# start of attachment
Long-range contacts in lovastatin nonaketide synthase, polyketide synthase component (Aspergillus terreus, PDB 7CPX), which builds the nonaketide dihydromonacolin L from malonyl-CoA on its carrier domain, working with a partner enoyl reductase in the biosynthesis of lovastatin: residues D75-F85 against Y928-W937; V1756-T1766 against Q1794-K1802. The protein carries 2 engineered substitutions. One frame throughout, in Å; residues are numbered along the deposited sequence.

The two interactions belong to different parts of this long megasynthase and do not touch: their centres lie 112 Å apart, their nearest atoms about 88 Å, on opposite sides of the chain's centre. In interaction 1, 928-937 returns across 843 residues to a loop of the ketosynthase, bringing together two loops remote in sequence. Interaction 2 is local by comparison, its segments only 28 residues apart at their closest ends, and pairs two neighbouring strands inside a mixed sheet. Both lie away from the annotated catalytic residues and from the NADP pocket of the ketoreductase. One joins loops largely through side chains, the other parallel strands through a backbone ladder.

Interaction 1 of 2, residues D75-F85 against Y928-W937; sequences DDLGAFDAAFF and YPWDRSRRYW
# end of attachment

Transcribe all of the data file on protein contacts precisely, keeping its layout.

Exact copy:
Long-range contacts in lovastatin nonaketide synthase, polyketide synthase component (Aspergillus terreus, PDB 7CPX), which builds the nonaketide dihydromonacolin L from malonyl-CoA on its carrier domain, working with a partner enoyl reductase in the biosynthesis of lovastatin: residues D75-F85 against Y928-W937; V1756-T1766 against Q1794-K1802. The protein carries 2 engineered substitutions. One frame throughout, in Å; residues are numbered along the deposited sequence.

The two interactions belong to different parts of this long megasynthase and do not touch: their centres lie 112 Å apart, their nearest atoms about 88 Å, on opposite sides of the chain's centre. In interaction 1, 928-937 returns across 843 residues to a loop of the ketosynthase, bringing together two loops remote in sequence. Interaction 2 is local by comparison, its segments only 28 residues apart at their closest ends, and pairs two neighbouring strands inside a mixed sheet. Both lie away from the annotated catalytic residues and from the NADP pocket of the ketoreductase. One joins loops largely through side chains, the other parallel strands through a backbone ladder.

Interaction 1 of 2, residues D75-F85 against Y928-W937; sequences DDLGAFDAAFF and YPWDRSRRYW